Oscar shortlist for Foreign Film doesn't include "Let the Right One In"

by Eric Melin on January 14, 2009

in Blogs

lettherightoneinbugsnews“Let the Right One In” will not be competeing for an Academy Award this year. This happened a while ago, but with the shortlist being announced yesterday, it’s new news to me. Each country is allowed one submission and Sweden chose “Everlasting Moments” instead. Turns out, though, that it may be the Academy’s difficult and silly eligibility rules that kept the “right one” out this year. It could be that Sweden didn’t choose it because he film is not eligible before next year. The eligibility year is not a calendar year for this category, and “Let the Right One In”  premiered in the U.S. after September 30, 2008. I’ve been doing research online to find out if this is the eactual reason Sweden never submitted the film. If you can find a reliable source that confirms this, please leave a comment!

From ComingSoon.net: Nine films will advance to the next round of voting in the Foreign Language Film category for the 81st Academy Awards. Sixty-five films had originally qualified in the category.

The films, listed in alphabetical order by country, are:

Austria, Revanche, Gotz Spielmann, director;
Canada, The Necessities of Life, Benoit Pilon, director;
France, The Class, Laurent Cantet, director;
Germany, The Baader Meinhof Complex, Uli Edel, director;
Israel, Waltz with Bashir, Ari Folman, director;
Japan, Departures, Yojiro Takita, director;
Mexico, Tear This Heart Out, Roberto Sneider, director;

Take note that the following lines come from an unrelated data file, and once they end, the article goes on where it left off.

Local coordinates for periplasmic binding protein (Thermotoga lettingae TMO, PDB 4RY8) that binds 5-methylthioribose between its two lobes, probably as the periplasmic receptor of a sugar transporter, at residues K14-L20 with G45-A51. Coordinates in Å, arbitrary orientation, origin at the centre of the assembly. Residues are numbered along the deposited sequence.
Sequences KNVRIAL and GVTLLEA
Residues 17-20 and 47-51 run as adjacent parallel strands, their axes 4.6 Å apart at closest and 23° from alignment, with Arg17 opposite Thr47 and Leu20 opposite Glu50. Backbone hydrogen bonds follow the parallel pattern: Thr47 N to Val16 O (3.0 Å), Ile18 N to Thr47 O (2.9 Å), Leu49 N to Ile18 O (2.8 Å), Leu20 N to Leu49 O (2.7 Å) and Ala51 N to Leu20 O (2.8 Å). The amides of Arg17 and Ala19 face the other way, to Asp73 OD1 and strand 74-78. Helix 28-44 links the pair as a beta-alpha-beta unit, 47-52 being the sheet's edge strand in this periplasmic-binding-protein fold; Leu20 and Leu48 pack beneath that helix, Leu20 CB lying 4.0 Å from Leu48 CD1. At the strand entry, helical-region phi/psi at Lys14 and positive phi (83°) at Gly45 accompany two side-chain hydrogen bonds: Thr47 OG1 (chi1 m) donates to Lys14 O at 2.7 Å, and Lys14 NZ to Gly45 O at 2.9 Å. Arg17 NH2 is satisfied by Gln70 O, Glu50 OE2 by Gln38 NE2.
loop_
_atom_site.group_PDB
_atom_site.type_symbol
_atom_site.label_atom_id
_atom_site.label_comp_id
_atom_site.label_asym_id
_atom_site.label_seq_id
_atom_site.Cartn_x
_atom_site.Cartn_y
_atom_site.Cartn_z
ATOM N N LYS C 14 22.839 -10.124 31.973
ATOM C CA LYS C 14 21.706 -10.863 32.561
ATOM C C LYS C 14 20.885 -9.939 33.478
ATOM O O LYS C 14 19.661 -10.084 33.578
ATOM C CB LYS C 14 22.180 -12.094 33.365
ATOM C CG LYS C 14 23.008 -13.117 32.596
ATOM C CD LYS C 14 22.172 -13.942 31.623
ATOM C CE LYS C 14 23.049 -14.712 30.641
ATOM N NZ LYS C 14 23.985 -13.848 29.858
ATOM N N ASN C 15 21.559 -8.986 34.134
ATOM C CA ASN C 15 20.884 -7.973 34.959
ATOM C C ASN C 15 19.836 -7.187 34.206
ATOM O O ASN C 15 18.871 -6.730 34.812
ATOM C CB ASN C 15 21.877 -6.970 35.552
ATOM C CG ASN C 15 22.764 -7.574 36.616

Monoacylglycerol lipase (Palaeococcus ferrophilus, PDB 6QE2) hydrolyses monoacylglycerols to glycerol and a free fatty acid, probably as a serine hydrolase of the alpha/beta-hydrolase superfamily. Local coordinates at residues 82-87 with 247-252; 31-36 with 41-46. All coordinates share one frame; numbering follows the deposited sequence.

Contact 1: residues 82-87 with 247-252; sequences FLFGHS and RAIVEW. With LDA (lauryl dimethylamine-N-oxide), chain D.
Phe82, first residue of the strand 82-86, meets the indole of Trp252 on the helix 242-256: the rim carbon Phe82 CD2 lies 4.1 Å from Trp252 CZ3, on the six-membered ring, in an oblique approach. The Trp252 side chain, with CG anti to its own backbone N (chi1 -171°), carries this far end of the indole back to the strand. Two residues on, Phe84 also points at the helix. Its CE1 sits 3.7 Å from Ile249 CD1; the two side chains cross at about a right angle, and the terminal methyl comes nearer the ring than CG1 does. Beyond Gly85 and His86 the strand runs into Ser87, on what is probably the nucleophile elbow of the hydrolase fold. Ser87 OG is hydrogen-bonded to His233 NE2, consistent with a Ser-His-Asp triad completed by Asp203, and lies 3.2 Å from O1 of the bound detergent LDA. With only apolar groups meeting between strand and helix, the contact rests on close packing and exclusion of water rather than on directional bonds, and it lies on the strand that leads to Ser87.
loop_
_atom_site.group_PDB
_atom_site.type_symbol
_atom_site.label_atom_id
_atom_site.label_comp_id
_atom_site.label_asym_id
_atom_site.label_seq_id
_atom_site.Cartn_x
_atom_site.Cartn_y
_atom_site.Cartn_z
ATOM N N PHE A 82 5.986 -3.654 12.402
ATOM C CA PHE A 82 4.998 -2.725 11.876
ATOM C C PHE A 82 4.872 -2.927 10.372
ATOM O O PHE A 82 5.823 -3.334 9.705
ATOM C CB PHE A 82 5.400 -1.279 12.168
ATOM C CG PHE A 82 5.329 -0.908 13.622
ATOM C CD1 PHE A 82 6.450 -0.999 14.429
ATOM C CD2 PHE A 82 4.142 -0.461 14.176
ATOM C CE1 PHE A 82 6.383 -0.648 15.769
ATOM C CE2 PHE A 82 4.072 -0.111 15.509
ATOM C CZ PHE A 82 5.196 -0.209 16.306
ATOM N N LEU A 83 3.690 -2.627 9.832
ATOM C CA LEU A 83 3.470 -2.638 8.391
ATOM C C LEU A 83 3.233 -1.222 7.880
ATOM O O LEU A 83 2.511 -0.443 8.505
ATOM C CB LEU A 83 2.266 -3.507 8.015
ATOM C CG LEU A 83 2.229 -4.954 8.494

Sweden, Everlasting Moments, Jan Troell, director;
Turkey, 3 Monkeys, Nuri Bilge Ceylan, director.

In the meantime, “Let the Right One In” competed directly with  the movie Sweden chose instead in that country’s movie awrdsjust two days ago. Variety reports that “Let the Right One In” won five awards at the Golden Bugs, the equivalent of the Oscars in its native Sweden. The ceremony took place Monday night.

The movie took prizes for Director (Tomas Alfredson), Script (John Ajvide Lindqvist, based on his novel), Cinematography (Hoyte van Hoytema), Set Design (Eva Noren) and Sound (Per Sundstrom and Ljudteamet). When it came time for the biggie, though, Best Film, it lost out to Jan Troell’s “Everlasting Moments.”

Eric is the Editor-in-Chief of Scene-Stealers.com and writes the Screen Stealers column for The Pitch. He’s President of the KCFCC, and drummer for The Dead Girls and Ultimate Fakebook. He is also Air Guitar World Champion Mean Melin. Eric goes to 11. Follow him at:

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{ 6 comments… read them below or add one }

1 Aaron January 14, 2009 at 12:46 pm

too bad. i was wrong…

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2 Aaron January 14, 2009 at 12:46 pm

too bad. i was wrong…

Reply

3 Matthew Brown January 14, 2009 at 7:30 pm

This is disappointing as it’s probably been my favorite film of the year, or at least very close.

Reply

4 Matthew Brown January 14, 2009 at 7:30 pm

This is disappointing as it’s probably been my favorite film of the year, or at least very close.

Reply

5 Josh January 15, 2009 at 8:59 am

yeah, ouch.

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6 Josh January 15, 2009 at 8:59 am

yeah, ouch.

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